*For Rest House only. Replace this with camping fee if you don’t use Tambunan trail
The final cost can range from RM400 to RM800 per person, after you include other variable and optional fees such as rental of 4-Wheel Drive (RM800/day per car), insurance, transport (gasoline), food & personal supplies, porter, certificate (RM10), etc. You can save more money by going in group, so you can split the cost on transportation and guide fee.
If you have more questions, you may contact the Forestry Officers listed below:
Contact Person: Mr. Saleh Intang, District Forestry Officer (“DFO”) of Tambunan
Address: Pejabat Perhutanan Daerah Tambunan, Peti Surat No 64, 89657, Tambunan, Sabah, Malaysia
Tel: +60 88-899589
Fax: +60 88-899588
2. Keningau / Sook
Contact Person: Mr. Azman Said, District Forestry Officer (“DFO”) of Keningau
Address: Pejabat Perhutanan Daerah Keningau, Peti Surat No 88, 89007, Keningau, Sabah, Malaysia
Tel: +60 87-331203
Fax: +60 87-338721
If your budget permits, you should consider hiring a tour operator to arrange the climbing trip for you. The cost will be higher, but they will save you the problems on paperwork (permit), 4-wheel drive transport, camping, cooking, etc. I strongly recommend the following tour operators, who are experienced in adventure trips:
1. TYK Adventure Tours
2. Mount Trusmadi Travel & Tour Tambunan
By the way, currently Sabah Forestry Department only has 16 mountain guides. During peak season, they may not have enough manpower to guide the climbers. They would disapprove your climb in that case. Therefore, I advise you to register a few months before the climb, to secure the limited capacity.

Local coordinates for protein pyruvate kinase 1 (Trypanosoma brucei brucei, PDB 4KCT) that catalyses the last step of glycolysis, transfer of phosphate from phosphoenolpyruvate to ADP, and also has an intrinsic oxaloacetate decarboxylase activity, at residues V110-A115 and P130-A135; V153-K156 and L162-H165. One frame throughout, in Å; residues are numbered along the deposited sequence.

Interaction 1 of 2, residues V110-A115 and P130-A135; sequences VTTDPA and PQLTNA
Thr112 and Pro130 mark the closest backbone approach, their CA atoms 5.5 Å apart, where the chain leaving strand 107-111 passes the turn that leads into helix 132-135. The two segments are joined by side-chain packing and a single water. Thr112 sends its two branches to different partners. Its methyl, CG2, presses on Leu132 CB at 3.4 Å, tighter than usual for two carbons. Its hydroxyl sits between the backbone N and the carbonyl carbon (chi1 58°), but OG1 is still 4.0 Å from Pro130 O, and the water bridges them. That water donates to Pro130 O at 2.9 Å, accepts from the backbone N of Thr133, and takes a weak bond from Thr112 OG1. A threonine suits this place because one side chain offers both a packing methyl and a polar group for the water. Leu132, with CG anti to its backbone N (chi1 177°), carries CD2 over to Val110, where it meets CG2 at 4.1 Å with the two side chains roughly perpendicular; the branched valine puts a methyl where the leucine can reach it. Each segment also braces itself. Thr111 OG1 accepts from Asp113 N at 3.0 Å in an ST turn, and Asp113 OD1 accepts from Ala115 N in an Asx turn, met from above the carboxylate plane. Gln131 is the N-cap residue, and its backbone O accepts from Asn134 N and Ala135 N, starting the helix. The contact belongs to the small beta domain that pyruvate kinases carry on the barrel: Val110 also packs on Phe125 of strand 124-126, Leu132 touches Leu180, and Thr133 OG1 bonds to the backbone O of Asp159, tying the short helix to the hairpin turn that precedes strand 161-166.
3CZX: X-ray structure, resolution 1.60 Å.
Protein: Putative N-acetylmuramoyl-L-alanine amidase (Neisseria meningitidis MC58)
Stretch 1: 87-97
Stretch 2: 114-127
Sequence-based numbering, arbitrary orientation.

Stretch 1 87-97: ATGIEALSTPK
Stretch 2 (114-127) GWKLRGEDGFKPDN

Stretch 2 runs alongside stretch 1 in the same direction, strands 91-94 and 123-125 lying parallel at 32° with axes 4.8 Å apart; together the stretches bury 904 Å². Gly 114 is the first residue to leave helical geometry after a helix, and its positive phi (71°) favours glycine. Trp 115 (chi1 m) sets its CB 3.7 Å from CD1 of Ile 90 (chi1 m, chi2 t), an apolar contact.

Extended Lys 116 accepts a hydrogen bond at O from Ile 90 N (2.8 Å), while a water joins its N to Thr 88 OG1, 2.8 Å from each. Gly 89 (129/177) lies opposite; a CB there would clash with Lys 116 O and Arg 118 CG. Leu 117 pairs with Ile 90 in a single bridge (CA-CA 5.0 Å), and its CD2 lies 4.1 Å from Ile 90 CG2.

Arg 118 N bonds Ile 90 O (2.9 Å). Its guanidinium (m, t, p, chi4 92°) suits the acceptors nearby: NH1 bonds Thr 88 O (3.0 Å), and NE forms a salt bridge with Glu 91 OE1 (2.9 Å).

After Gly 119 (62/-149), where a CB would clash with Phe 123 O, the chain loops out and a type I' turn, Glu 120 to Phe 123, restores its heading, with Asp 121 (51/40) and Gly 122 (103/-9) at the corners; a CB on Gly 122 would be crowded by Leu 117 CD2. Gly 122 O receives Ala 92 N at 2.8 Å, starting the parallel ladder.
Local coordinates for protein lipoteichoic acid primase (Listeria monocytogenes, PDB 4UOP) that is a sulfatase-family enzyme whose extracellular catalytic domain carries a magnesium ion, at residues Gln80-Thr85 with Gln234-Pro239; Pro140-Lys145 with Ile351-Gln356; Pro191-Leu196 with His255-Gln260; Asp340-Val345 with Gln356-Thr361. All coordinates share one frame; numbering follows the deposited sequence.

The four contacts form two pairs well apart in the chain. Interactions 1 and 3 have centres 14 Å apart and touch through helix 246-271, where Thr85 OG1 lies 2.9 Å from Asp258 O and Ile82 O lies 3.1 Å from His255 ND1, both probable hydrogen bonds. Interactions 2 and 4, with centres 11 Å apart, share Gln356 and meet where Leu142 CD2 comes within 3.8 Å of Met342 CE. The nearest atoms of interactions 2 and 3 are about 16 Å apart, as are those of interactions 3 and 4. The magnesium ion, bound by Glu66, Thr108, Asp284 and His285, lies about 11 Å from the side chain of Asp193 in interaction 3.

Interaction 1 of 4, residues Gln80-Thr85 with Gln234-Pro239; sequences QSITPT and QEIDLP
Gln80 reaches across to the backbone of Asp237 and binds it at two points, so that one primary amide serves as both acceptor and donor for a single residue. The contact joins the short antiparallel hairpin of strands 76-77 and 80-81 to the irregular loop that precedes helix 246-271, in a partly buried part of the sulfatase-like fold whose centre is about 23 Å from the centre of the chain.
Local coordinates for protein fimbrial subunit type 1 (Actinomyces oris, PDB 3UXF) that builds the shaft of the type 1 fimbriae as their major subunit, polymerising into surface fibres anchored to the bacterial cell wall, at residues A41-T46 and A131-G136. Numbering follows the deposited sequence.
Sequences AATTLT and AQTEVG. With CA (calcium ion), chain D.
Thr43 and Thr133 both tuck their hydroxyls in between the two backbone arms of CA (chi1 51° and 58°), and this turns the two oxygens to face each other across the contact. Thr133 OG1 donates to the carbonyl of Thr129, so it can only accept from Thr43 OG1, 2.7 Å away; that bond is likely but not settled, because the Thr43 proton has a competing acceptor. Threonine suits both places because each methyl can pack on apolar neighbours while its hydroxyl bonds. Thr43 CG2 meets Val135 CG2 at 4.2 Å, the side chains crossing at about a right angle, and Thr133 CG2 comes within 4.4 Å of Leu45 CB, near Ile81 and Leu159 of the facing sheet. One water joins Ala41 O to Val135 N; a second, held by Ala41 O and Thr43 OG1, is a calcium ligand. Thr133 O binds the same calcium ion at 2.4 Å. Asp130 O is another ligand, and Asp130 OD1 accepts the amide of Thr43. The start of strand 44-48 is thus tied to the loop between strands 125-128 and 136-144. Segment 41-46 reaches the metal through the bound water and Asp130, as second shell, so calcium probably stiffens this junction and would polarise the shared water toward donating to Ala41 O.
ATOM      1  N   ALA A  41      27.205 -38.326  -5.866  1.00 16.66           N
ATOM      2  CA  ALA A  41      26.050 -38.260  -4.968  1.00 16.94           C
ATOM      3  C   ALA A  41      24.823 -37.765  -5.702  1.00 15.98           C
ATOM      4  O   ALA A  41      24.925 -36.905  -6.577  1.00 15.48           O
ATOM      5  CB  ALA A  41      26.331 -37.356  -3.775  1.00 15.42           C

Most of the information here is extracted from the following slides by Sabah Tourism Board and Sabah Forestry Department. You may download them for further reading. Also special thanks to Mr. Tham Yau Kong and Mike Miki from TYK Adventure Tours for contributing the photos. (Note: some info is inconsistent in different slides. I’ll correct them once I confirm the details).
Overview of Mt. Trusmadi, e.g. photos of road condition, starting points, accommodations, facilities, itineraries.
Useful info for planning the tour, e.g. booking and reservation procedures, various fees (permit, entrance, forestry guides), application forms and checklist of Things to Bring.
This slide contains some latest photos of the trails.
Please feel free to leave your question in comment section below, I’ll try my best to answer.
Photos taken in Sabah, Malaysia Borneo